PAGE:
Happy New Year to all our subscribers, and welcome to our January wrap-up!
We are excited to start off 2022 by welcoming a new member into the GAPS network: Christian Aid. Christian Aid works primarily in countries affected by conflict with local partners to prioritise programmes that enable the most marginalised groups, particularly women, to claim their rights. Christian Aid’s programmes and research have focused on women’s participation across social and political spheres, and the prevention of gender-based violence in multiple countries. You can find out more about them by visiting their website.
This month, GAPS and members met with the UK Government to discuss the development of the upcoming National Action Plan (NAP) on Women, Peace and Security and the Government’s Preventing Sexual Violence in Conflict Initiative (PSVI). As the UK Government continue work on the NAP, GAPS’ Policy Working Group is currently working on the annual shadow report which is due to be published alongside the UK Government annual Women, Peace and Security report to parliament in Spring. The Sexual Violence in Conflict Working Group, that is hosted by both GAPS and Gender and Development Network (GADN), have also reconvened to hold the government to account on its UK Sexual Violence in Conflict Work, and has recruited its two new co-chairs.
GAPS collaborated with GADN’s Humanitarian Working Group, Humanitarian Policy Group at ODI, Fe-Male, Generation Equality Network and Gender Violence Recovery Centre to publish a briefing that sets out key themes that emerged from discussions with women humanitarians in Lebanon, Myanmar and Kenya. Notably, the briefing demonstrates first that the WPS agenda is key to putting gender at the heart of effective humanitarian response, and second that responses led by women, girls and gender-diverse people are critical for truly gender-responsive humanitarian action. You can read the full briefing on the GADN website.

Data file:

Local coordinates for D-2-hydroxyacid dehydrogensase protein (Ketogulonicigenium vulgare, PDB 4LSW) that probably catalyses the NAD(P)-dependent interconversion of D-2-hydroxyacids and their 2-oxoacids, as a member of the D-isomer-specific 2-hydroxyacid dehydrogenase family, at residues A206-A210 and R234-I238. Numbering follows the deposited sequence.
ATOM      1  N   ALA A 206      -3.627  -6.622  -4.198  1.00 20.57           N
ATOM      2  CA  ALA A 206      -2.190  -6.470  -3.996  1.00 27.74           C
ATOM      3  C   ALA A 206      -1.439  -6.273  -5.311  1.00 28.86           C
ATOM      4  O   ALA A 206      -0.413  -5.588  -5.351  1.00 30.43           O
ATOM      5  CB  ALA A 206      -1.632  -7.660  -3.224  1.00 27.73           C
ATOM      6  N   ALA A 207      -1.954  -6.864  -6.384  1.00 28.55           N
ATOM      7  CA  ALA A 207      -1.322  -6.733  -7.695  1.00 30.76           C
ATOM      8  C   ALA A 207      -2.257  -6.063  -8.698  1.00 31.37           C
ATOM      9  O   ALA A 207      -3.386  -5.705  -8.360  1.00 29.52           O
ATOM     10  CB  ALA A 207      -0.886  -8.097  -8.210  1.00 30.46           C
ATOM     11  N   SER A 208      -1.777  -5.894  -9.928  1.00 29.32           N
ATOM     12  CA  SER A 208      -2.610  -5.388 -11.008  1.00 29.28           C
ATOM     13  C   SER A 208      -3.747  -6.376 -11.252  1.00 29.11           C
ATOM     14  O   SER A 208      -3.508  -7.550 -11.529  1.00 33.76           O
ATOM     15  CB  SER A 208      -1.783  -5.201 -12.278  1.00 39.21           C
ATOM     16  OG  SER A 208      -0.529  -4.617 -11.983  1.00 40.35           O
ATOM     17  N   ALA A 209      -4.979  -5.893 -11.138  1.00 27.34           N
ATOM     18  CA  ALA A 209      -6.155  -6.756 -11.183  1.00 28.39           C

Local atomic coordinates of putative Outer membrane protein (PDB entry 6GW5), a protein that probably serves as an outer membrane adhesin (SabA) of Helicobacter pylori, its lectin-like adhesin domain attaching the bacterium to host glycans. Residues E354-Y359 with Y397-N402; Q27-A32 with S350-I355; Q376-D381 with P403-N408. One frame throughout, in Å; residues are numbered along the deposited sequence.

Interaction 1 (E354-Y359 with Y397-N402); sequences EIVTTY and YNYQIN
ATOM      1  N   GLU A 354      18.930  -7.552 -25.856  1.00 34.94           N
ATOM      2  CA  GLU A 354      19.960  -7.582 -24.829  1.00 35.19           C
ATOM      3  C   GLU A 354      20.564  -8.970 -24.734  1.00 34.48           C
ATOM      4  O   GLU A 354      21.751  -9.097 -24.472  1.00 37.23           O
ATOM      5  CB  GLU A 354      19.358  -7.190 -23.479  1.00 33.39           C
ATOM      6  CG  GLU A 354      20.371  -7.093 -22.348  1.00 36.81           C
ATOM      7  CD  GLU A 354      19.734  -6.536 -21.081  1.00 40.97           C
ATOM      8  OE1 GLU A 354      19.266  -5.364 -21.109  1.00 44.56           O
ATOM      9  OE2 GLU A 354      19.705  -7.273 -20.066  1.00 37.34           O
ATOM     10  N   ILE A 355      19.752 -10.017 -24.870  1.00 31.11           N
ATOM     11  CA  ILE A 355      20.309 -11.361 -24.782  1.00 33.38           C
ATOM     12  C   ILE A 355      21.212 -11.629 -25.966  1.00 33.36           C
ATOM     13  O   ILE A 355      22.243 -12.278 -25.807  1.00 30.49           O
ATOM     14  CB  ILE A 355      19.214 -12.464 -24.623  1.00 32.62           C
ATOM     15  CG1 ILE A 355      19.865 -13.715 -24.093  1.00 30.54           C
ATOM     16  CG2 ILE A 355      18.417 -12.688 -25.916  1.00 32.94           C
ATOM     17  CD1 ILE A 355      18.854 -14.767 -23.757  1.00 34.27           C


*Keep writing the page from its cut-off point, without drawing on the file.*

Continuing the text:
Finally, GAPS as part of The LEAP4Peace Consortium, a five-year project run by a consortium consisting of GAPS, the Burundi Leadership Training Program (BLTP), the Gender Equality Network Myanmar (GEN), and the Netherlands Institute for Multiparty Democracy (NIMD) has published Women, Peace and Security: Pillars for Peace. The paper draws on experiences of women from seven countries working on peacebuilding and meaningful participation in peace processes and democracy, and highlights the successes, challenges and recommendations for the global community to ensure that women can be represented and contribute to local, national and international peace efforts. You can also find the paper linked below.
Monthly Action Points (MAP) for the Security Council: January 2022
For January, in which Norway has the presidency of the UN Security Council, the MAP provides recommendations on the situations in the Libya, Syria and Yemen.
Humanitarians and the Women, Peace and Security Agenda during Covid-19